Becoming a parent is a huge developmental milestone, for moms and dads alike. A lot of changes happen immediately and although health professionals educate many new parents about what these changes look like for moms, very few hear about a man’s transition into fatherhood.
Psychologically, men face some of the toughest developmental challenges when they become a father. They may also face challenges and changes in the relationship with their partner. As soon as a new baby enters the world, the need to listen, think critically, and make difficult parenting decisions take center stage. At the same time, intimate relations with your partner are not a priority. Health experts believe many men who relied on their partners for emotional support and intimacy can be left feeling guilty, resentful, and confused as they try to figure out how to support their partners while sacrificing their own support and need for intimacy.
Paternal Postpartum Depression
Fathers often face a new level of stress relating to their work performance and income. Recent studies show one in ten fathers get postpartum depression and nearly 20 percent are diagnosed with an anxiety disorder when a new baby arrives. Some studies say that up to 50 percent of new dads experience PPD if their partner is experiencing depression, too.
Society views men as stoic, self-sacrificing, and most importantly, strong. When men feel none of those things as new fathers, they don’t want to admit it or seek help. Experts in paternal mental health say fathers are struggling and suffering with metal health difficulties at about the same rate as mothers. The majority of these mental health difficulties go unnoticed, undiagnosed, and untreated.
With the right knowledge and training, daughters, sons, mothers and other loved ones can be the difference for a father living with mental health difficulties. Knowing how to notice the signs of depression and other common mental health challenges can help more dads get the support they may need.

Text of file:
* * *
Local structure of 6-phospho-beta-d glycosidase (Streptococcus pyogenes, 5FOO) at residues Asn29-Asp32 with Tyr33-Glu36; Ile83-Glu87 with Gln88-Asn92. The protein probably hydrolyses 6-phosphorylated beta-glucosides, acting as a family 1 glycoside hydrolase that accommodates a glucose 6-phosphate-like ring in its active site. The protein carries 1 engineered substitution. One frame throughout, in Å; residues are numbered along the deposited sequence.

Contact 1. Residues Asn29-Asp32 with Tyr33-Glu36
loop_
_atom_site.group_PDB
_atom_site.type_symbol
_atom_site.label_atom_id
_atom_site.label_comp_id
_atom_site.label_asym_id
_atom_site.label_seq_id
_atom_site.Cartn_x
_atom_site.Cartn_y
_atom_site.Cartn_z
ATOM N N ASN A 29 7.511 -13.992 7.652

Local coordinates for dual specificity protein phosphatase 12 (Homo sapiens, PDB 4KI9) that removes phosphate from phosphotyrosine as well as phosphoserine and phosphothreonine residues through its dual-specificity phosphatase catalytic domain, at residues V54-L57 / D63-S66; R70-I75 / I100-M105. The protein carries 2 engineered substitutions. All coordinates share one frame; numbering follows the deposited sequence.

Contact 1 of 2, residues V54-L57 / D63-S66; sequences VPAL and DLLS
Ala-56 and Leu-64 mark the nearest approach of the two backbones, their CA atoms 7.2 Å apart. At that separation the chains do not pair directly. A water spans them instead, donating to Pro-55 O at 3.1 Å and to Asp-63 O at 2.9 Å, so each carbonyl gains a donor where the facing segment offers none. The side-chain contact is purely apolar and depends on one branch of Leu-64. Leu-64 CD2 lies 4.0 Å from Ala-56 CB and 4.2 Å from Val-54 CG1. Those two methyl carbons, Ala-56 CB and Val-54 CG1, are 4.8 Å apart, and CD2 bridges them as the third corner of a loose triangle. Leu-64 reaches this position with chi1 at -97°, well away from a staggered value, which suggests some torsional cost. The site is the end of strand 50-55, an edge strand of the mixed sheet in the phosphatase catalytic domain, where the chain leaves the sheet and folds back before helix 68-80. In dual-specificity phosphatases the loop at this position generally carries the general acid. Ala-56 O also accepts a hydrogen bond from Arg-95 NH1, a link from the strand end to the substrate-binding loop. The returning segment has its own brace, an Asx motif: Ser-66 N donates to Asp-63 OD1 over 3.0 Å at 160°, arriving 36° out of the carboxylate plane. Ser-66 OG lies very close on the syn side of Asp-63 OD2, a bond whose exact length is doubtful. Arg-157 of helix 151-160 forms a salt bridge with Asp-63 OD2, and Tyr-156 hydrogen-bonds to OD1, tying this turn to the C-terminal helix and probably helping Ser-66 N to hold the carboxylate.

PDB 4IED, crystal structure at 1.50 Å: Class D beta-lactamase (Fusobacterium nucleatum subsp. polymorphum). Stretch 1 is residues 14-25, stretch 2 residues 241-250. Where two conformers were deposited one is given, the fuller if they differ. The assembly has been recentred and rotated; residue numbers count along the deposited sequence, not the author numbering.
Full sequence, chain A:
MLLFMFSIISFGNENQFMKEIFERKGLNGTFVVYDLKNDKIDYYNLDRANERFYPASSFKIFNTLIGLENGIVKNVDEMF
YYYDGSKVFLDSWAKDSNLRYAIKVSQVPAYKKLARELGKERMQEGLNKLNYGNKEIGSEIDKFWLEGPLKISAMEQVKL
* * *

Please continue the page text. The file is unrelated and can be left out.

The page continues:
Watch for the Signs
Every person is different but there are several common depression symptoms. They include;
· Engaging in high-risk activities
· A need for alcohol or drugs
· Withdrawing from family and friends or becoming isolated
· Anger, irritability, or aggressiveness
· Feeling anxious, restless
· Loss of interest in work, family, or once-pleasurable activities
· Problems with sexual desire and performance
· Feeling sad, "empty," flat, or hopeless
· Not being able to concentrate or remember details
· Feeling very tired, not being able to sleep, or sleeping too much
· Overeating or not wanting to eat at all
· Thoughts of suicide or suicide attempts
· Physical aches or pains, headaches, cramps, or digestive problem
It’s OK to Reach Out
Look for support from people who make you feel safe and cared for. The person you talk to doesn’t have to be able to treat you; they just need to be a good listener.
Make face time a priority. Phone calls, social media, and texts are great ways to stay in touch but they don’t replace good, old-fashioned in person quality time. The simple act of talking to someone face to face about how you feel can play a big role in easing symptoms of depression and keeping it away.
Try to keep up with social activities even if you don’t feel like it. Often when you’re depressed, it feels more comfortable to retreat into a shell, but studies show being around other people will make you feel less depressed.
Join a support group for depression. Being with others dealing with depression can go a long way in reducing your sense of isolation. You can also encourage each other, give and receive advice on how to cope, and share your experiences.
When fathers do not receive support or treatment for their mental health challenges, the entire family can be affected. Visit one of these web sites to learn about treatment and support options.